Props can get confusing so here you go.  There is no magic bullet.  You dont give much info but generally a 1 inch pitch up or down will result in APPROXIMATELY a 400 rpm change at wide open throttle (wot).  What rpm range should you operate in at a maximum and figure from there.  This is a for instance here, if your motor should top out between 5000 and 6000 then around 5500 would give you a good range to shoot for and be in the range recommended and still give you a good hole shot and top end.  At some point speed will not increase and rpm will come down, which is what you have now.  You may increase speed by going to a lower pitch prop but then again your rpm will increase.  At some point you will not gain mileage or economy as wot is still wot and you will be pumping the same amount of gas but not going any quicker.  Your benefit would be better torque and less time to plane, especially when you have buddies along.  Boats get heavier as they age too, You bring more gear and we all get heavier, etc.  The best way to maximize your mileage is to throttle back.  You can find online performance specs that include your engine and tell you what rpm your motor is most fuel efficient and run it there.  The fact is you may not like going that slow.  You can almost bet your life that your most fuel efficient speed is at idle and then somewhere around 3000 or 3500 rpm and it will be somewhere about the minimum it takes to keep you on plane.  You can have a prop shop remove the cupping on your prop and it will bring your rpm up and maybe your speed.  You may like it and you may not.  it may cavitate in tight turns.  It may just be a good spare prop.  A more powerful motor can spin a large prop easier thereby running at slower rpm and producing higher speed than a smaller motor at a given rpm.  Believe it or not, I had a 10 ft john boat with 5.5 hp that used the same amount of fuel on the chain of lakes as my 17.5 ft bass boat with a 150 on it.  The reason is that  little motor ran at 6000 going almost nowhere but the 150 ran at 6000 turning a 24 pitch prop.  but it saved me a few hours going where I was going.  The bigger boat was more comfy too.  Going faster is always more fun too.  The bottom line is start by figuring what rpm range you want to be in and use the 400 rpm/inch method to start.  You can find  gallon per hour specs etc on the internet.  It doesnt necesarily have to be your boat and motor combo.  You want to know how the motor runs at what rpm and then prop accordingly.  Your speed will be what it is.  You can prop for the lower rpm spec for torque or higher for lower rpm.  You may or may not see a speed change either way.  I have a 115 on my Ranger (duh) and get the same speed with a 20 or a 21. I like the acceleration better of the 20 but the rpm climbs a little more.  The 21 brings the rpm down with no change in speed per gps.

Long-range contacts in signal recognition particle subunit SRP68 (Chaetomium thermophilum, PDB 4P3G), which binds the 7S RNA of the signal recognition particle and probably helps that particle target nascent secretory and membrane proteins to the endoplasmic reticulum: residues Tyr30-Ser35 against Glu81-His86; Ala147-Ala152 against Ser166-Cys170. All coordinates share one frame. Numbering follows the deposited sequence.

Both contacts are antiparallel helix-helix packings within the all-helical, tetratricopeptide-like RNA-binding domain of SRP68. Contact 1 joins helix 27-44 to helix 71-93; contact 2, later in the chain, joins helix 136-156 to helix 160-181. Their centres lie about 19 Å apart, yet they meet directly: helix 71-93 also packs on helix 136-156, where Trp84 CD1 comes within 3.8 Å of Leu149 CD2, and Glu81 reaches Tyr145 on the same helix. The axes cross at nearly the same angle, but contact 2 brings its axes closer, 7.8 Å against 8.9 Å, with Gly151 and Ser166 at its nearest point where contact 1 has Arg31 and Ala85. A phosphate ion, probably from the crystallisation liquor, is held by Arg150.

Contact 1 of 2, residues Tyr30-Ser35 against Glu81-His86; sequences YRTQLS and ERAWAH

If the best running prop you find runs a little high in rpm, then you can have the prop shop put more cup in the prop and it will bring down your rpm.

 It will also grip water a little better allowing more trim which may result in a little more speed or rooster tail.  It may allow you to raise the motor one hole notch which may result in higher speed and efficiency and cut down on rooster tail and porposing.  Watch your water pressure when raising the motor as you may not pick up enough water too cool the motor.  Raising the motor will somewhat slow a hole shot.  We all want the best of both worlds.  All you can do is keep tuning until you get what you want and after that you have to live with what you have.


DISPLAYING 11 TO 19 OF 19 POSTS